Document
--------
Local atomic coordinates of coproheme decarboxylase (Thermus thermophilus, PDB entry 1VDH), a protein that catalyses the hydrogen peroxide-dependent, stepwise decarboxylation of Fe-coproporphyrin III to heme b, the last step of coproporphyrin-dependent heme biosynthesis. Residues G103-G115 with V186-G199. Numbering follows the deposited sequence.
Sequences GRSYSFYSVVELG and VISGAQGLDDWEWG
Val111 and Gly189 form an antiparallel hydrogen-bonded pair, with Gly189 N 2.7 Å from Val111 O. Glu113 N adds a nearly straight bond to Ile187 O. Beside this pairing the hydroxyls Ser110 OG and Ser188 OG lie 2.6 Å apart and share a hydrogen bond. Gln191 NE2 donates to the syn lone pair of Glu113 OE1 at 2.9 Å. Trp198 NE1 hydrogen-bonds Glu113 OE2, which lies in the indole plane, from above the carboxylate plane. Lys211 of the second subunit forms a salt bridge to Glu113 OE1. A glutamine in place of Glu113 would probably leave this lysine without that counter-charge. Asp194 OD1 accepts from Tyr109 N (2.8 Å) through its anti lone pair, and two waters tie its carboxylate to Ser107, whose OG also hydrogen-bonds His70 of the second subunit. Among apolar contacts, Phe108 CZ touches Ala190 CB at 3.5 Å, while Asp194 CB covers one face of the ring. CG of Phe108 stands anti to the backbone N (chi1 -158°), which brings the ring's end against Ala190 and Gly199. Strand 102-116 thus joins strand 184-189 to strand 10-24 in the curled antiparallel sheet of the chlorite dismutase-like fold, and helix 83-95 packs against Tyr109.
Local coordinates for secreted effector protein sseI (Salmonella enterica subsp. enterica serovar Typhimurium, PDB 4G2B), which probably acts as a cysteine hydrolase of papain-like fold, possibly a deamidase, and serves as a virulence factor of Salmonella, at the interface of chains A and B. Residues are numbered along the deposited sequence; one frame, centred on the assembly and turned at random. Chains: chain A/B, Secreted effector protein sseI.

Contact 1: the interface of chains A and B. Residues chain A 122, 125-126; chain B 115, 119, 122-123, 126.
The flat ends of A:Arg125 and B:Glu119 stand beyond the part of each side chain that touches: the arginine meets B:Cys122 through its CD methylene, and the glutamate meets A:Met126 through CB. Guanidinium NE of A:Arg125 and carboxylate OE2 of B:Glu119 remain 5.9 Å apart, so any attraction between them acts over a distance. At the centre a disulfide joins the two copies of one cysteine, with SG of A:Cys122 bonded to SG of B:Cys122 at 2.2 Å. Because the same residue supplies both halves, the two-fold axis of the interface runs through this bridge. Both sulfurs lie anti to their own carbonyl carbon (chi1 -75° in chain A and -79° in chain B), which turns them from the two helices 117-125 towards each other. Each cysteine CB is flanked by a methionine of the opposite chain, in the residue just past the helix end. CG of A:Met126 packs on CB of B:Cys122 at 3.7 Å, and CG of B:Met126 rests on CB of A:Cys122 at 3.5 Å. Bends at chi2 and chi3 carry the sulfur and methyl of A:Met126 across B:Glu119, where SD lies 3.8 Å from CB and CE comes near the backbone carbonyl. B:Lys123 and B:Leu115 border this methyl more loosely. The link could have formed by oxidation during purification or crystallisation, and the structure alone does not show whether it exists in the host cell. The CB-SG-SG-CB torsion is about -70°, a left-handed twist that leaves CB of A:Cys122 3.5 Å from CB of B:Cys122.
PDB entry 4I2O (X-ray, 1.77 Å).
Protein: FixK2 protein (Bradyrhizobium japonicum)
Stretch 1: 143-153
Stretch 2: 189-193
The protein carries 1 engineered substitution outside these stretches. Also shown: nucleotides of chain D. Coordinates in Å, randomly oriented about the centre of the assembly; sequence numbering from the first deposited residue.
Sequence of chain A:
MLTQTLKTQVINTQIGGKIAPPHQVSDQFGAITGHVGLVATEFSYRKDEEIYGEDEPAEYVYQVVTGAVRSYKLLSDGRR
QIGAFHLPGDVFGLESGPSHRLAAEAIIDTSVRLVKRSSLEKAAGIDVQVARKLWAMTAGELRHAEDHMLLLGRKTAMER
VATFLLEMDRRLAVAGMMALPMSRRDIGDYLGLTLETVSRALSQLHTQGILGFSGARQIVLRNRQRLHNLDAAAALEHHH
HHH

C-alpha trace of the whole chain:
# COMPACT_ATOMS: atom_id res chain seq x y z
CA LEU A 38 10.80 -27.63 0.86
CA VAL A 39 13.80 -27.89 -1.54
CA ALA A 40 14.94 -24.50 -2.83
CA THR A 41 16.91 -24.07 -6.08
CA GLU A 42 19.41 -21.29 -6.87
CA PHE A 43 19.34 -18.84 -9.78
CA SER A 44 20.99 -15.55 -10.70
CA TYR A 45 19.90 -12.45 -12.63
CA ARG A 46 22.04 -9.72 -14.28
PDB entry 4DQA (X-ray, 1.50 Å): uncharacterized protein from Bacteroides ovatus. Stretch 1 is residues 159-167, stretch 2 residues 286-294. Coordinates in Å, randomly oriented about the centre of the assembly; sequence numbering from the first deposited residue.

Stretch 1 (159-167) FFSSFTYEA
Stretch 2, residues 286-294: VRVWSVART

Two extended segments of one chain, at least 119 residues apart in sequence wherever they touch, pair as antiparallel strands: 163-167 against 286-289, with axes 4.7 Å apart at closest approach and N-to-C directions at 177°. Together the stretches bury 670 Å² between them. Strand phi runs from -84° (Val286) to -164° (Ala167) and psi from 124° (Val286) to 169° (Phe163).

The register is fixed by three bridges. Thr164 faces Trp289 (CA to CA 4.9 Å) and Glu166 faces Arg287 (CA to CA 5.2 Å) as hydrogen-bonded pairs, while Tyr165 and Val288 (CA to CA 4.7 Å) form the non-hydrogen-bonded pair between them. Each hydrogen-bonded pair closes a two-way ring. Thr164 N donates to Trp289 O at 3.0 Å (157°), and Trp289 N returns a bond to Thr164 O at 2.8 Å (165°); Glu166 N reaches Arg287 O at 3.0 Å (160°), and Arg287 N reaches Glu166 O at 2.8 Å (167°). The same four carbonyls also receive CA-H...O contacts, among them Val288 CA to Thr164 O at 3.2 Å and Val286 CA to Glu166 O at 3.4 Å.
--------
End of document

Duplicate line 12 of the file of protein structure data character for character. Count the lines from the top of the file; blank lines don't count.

Sequence of chain A: